A Sermon for Advent 3 B – December 14. 2008
Yesterday somebody gave me a button that read “It’s OK to say, Merry Christmas.” I’ve been thinking about that button. I suppose that its main purpose is to let a fellow Christian at the cash register know that they can say Merry Christmas instead of “Happy Holidays” or some other such sentiment.
I put it on and wore it and will do it again when I go shopping – but, I won’t be wearing it here until Christmas Eve and then I’ll be wearing it for the 12 days of Christmas You see, I still am needing an Advent…and the church is still in Advent. We are in the place of getting ready to welcome a guest, of preparing our hearts for not only the remembrance of the birth of the Christ Child but also getting ready for the day and hour that we will meet him face to face….whether it is when he returns on the Day of the Lord or when we die.
It’s so easy to get swept up into some kinds of getting ready for Christmas: getting a tree, decorating the house, baking, getting gifts, sending out cards, visiting with folks we love, or maybe getting ready for travel. All of these are perfectly good things to do, but we risk missing some real opportunity if we don’t take the time to think about the spiritual significance of Christmas. We miss the opportunity to get in touch with our deepest longings and notice the signs that the prophets hold up for us. It’s a little bit like getting to work or showing up for school and realizing that you had forgotten that a major project was due that day – Just forgot…Head was too full of all kinds of other stuff or other things and people in our environment were clamoring for (and getting our attention), while the quiet but most important thing slipped by.
John the Baptist tells us something important today…Jesus called him the greatest man who ever lived…does he loom that large for you? Let’s think about some possible sources of John’s greatness. I want to look at just three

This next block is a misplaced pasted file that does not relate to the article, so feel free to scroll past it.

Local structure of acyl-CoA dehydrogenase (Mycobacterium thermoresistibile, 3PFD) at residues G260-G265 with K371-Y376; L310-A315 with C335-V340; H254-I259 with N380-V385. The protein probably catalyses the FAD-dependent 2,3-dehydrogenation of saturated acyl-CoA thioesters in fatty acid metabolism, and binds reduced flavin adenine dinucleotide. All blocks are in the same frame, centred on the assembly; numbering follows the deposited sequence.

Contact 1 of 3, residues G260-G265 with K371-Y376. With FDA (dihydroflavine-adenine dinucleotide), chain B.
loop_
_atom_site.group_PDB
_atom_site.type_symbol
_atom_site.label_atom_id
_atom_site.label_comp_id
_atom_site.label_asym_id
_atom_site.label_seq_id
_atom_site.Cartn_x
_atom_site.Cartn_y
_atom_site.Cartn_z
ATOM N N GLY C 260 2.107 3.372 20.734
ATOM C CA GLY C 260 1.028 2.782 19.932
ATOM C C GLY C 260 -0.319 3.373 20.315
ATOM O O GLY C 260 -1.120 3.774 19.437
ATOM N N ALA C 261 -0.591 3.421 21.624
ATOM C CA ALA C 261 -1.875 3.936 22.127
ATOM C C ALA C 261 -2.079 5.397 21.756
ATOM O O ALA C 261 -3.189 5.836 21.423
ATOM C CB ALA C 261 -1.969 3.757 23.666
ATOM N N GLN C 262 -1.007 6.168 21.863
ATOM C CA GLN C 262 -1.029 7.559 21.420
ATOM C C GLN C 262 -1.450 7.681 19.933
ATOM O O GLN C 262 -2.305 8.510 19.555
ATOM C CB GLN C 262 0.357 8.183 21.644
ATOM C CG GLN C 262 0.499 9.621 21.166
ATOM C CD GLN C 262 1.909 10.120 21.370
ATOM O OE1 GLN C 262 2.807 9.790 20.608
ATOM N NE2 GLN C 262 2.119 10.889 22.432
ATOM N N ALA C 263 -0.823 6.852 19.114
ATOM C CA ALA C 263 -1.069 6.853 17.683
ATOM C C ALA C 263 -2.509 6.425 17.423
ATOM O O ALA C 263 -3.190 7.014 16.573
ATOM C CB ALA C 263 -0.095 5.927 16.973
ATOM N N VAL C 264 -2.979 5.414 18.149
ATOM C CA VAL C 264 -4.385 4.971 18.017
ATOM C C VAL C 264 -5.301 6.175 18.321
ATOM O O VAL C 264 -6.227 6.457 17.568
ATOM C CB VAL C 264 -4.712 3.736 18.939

1. He knew who he was --- “I am not the messiah” …He was the forerunner – the one sent ahead . With all of Jerusalem coming out to be baptized, with all of the sensation and public attention he was attracting, it would have been easy to want to hold on to that limelight as along as he could….but he knew who he was and he acted on it…he was faithful to the call of God in his life….I like this little quote from Goethe…. “Never by reflection, but only by doing is self-knowledge possible to one.”  Contrary to what our culture teaches ("Look within , Grasshopper"), we learn who we are and what we are to be about by doing – not by sitting around and peeling back the layers of our inner onion.
So, let me ask you an Advent question --- what is God’s call on your life? What work has he given you to do? How are you doing?
2. John the Baptist had the eyes of faith to be able to recognize Jesus…how is your spiritual vision these days – do you see the signs of God at work around you?
3. Instead of envy, joy --- instead of living out of a place of limited good (there’s only so much limelight to go around) he was filled with joy at the prospect of simply being the friend of the bridegroom – (Remember wedding customs about friend announcing)…are we willing to step aside from the me first , ego driven individualism of the culture surrounds us?
So – here are some Advent questions we can ponder to get ready…
What calling has God placed in my life and am I living it out faithfully…and if we discover we are not, not, then confess it and ask for God’s help and guidance…
Am I in enough of a relationship with Jesus Christ that I am able to see with the eyes of faith? If we are not, then pray for a new start at Christmas…
Am I willing to give way and let Jesus Christ be the Lord of my life instead of my self? Are we willing to let him be the bridegroom? If not then confess, and say with John – Lord, grant that we might decrease and he increase.
If we can reflect about these questions – then, we will be truly getting ready for Christmas…not for commercial Christmas but for God’s Christmas. May God bless you in your Advent discernment. Amen.
JTCO – Advent III-2008
 Goethe, Johann Wolfgang von Goethe (1749-1832) – Poet, novelist and dramatist.